Checking the mail: Making the most of natural light

by metroknow on December 13, 2009

Title: mailbox
Apps used:

This photo is one of my favorites so far, and was pretty early in the series. I stumbled across this mailbox on the West Linn side of the Willamette Falls near the bridge and the Police station. I don’t know much about the history of the area, but obviously this has been here a while.

Since this photo was taken at the beginning of the project, I can’t recall specifically which apps I used, but by looking at it now I am sure that TiltShiftGen is at work here. Here’s a look at the original:

mailbox-original

First, one of the most obvious things is you can see that I’ve cropped the photo a bit at the top and bottom (and a tiny bit on the sides). I really didn’t want the image of the house and power pole to distract from the focal point of the image.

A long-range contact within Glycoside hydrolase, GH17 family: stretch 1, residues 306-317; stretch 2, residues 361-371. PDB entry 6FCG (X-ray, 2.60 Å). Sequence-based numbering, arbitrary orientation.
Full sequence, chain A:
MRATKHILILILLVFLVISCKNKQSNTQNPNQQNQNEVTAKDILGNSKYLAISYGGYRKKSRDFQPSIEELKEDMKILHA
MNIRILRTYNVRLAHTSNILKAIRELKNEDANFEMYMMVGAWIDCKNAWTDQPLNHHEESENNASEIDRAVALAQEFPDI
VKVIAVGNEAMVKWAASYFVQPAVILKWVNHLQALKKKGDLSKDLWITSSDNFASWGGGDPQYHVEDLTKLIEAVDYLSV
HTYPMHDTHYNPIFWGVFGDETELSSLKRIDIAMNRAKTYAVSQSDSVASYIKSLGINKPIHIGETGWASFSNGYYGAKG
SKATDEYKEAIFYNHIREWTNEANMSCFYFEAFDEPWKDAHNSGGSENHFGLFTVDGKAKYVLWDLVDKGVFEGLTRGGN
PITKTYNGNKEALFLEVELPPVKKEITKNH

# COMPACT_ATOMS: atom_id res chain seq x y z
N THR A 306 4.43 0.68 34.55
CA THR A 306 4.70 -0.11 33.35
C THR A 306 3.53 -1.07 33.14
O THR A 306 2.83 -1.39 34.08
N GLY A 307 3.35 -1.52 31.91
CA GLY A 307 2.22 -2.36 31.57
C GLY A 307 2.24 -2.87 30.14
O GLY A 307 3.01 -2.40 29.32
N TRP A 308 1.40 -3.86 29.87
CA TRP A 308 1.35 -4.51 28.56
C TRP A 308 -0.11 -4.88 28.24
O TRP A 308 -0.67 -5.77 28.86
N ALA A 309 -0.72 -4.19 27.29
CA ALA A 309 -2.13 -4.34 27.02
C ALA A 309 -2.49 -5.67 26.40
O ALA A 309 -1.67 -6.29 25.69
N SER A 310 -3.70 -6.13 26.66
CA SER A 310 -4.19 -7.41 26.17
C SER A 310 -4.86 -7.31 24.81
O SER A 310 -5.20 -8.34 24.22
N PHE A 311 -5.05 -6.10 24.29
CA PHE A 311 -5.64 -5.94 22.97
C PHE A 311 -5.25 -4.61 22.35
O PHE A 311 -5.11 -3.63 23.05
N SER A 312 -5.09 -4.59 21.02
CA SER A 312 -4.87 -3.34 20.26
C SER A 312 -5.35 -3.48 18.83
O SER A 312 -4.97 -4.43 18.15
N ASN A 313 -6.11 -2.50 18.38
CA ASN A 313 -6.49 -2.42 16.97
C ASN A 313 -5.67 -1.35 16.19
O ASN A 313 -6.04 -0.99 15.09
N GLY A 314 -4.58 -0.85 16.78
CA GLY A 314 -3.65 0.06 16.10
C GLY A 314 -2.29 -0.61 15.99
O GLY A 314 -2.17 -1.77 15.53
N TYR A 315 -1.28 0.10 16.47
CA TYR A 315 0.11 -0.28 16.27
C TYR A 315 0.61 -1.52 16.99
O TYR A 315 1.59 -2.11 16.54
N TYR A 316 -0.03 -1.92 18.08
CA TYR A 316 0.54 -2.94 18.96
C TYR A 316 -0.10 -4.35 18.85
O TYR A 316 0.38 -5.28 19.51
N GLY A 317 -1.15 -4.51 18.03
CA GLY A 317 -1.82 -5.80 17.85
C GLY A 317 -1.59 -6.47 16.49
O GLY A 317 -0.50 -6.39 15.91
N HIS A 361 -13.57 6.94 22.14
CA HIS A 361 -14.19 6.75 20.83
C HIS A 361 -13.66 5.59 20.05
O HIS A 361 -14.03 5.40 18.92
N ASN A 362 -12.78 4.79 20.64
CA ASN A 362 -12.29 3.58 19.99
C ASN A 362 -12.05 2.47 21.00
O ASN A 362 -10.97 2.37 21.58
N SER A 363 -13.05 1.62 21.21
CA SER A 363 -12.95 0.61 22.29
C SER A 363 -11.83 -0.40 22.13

Second, I’ve used TiltShiftGen to create an odd depth of field (that blurry look around the edges), and I’ve definitely pumped up the color saturation – primarily to make the rust spots much more visible. You can also see that one of the things that compelled me to take this shot was the faded color of the mailbox. While the saturation definitely makes that color extremely emphasized, I didn’t adjust the hue at all – I just saturated it.

The contrast is also significantly increased over the original, which not only makes the color stand out but maybe equally as important, the background becomes a dark contrasting canvas, giving all of the focus to the center of the image.

Probably the most important factor here is the natural light. The time of day made a big difference, as did the weather. It was fairly early in the morning, and the sun happened to be glaring directly on the mailbox. The light adds an interesting shadow on the right side, and gives the mailbox a little more depth. Saturating the photo and bumping up the contrast really capitalizes on what’s already there.

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